The 2019 update to our 2018 Sustainability report is available here.

The following site covers subject matter through 2018.

Better Operations


Though our operations are not relatively water intensive, as global water consumption increases at a historic pace we work to use water sparingly and responsibly in our operations. Primary water uses include vehicle washing, dust suppression, sanitation and employee consumption.

Waste Management operates facilities ranging from landfills and hauling facilities to transfer stations and recycling facilities, dispersed across 17 market areas in the U.S. and Canada. We also own or lease office space throughout North America. Due to the geographic and operational variations in the facilities we operate — as well as the numerous utility providers — obtaining complete operational water consumption data can be a challenge.

Enhanced Water Tracking

We estimate that our current annual operations use approximately 627.5 million gallons of water. After accounting for the water consumed by our employees and operations, we estimate that approximately 490.8 million gallons of water is returned to either the municipal sewer system or groundwater aquifers, depending on the site’s location.

In 2016, we began employing a third-party utility bill management (UBM) service to assist in gathering water and energy usage data across our sites. Through the UBM system, Waste Management can now retrieve water withdrawal data by market area, which offers a baseline understanding of consumption patterns on a regional level. Our goal is to complete the enablement of all sites into the UBM system. Utilizing the information gathered from this process, we will be developing more meaningful quantitative goals around water usage.

Water Risk Assessment

The ability to pull consumption data by site also enables us to complete water risk mapping. By overlaying our regional water use with geographic information regarding water stress, we can both focus conservation efforts to minimize Waste Management’s impacts where they are potentially most detrimental and develop effective risk mitigation and action plans to minimize disruptions to our business that may occur due to inadequate water quantity or quality.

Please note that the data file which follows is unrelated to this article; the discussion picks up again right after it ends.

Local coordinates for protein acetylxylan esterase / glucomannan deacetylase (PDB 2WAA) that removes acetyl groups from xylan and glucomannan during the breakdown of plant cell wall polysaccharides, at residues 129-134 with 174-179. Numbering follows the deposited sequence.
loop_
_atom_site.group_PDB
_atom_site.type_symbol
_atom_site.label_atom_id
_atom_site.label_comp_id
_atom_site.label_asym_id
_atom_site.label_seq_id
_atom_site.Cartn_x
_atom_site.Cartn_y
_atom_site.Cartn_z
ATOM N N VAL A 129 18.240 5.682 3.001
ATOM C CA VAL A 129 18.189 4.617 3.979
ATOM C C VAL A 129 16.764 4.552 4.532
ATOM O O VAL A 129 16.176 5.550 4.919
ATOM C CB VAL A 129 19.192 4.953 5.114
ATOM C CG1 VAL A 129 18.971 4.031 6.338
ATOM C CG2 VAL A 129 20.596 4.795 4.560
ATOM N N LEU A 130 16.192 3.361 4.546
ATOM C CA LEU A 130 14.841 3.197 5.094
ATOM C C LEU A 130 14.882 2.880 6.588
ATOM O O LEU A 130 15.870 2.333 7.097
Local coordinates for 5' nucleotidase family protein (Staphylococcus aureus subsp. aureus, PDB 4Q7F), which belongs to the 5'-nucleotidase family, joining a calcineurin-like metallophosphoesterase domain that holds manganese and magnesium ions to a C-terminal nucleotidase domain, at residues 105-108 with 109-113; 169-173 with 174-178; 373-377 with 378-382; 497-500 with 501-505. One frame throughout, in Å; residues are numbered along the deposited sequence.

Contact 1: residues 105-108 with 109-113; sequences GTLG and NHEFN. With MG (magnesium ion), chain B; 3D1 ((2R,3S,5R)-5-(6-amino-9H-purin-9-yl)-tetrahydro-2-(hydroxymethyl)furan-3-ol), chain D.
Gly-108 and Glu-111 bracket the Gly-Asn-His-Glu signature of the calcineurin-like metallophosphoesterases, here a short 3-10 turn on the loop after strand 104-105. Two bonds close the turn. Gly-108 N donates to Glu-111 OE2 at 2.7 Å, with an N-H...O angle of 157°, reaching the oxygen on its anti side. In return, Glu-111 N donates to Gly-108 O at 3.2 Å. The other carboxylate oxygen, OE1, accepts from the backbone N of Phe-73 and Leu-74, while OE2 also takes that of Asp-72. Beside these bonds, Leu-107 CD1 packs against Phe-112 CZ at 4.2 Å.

Currently, 20 percent of our water consumption occurs at sites located in water-stressed regions. We continually strive to reduce the amount of water consumed in these regions through innovative programs such as using recycled graywater for truck washing to reduce dependence on the municipal water supply.

While we are still in the process of applying a standardized process to capture quantitative data on water recycling and reuse initiatives, we are moving forward with implementation of the initiatives themselves. We continually look for ways to reduce water consumption across our operations, whether through implementation of graywater initiatives, fixture replacement or other conservation methods. In addition, we engage with other stakeholders by working with policymakers and trade associations on water policy through our work with the RCRA Corrective Action Project (RCAP) and the Sediment Management Work Group on sediment sites. Waste Management reports on our operations and supply chain impacts on water and responds to our customers’ and investors’ requests for this information through CDP (formerly Carbon Disclosure Project).

Finally, we utilize the Waste Management Phoenix Open to highlight water concerns and coordinate restoration efforts. We have reported our water consumption since baselining the tournament’s operations, and we implement a graywater capture program that reduces freshwater consumption by 5,000 to 6,000 gallons each year. In 2018, we worked with The Thunderbirds as well as Kohler and M Culinary to restore 75 million gallons, or 283.91 megaliters, to Northern Arizona rivers and streams. Since initiating this effort with Change the Course in 2015, the Waste Management Phoenix Open has been responsible for the restoration of 236 million gallons of water to the Verde River and other freshwater ecosystems in Arizona.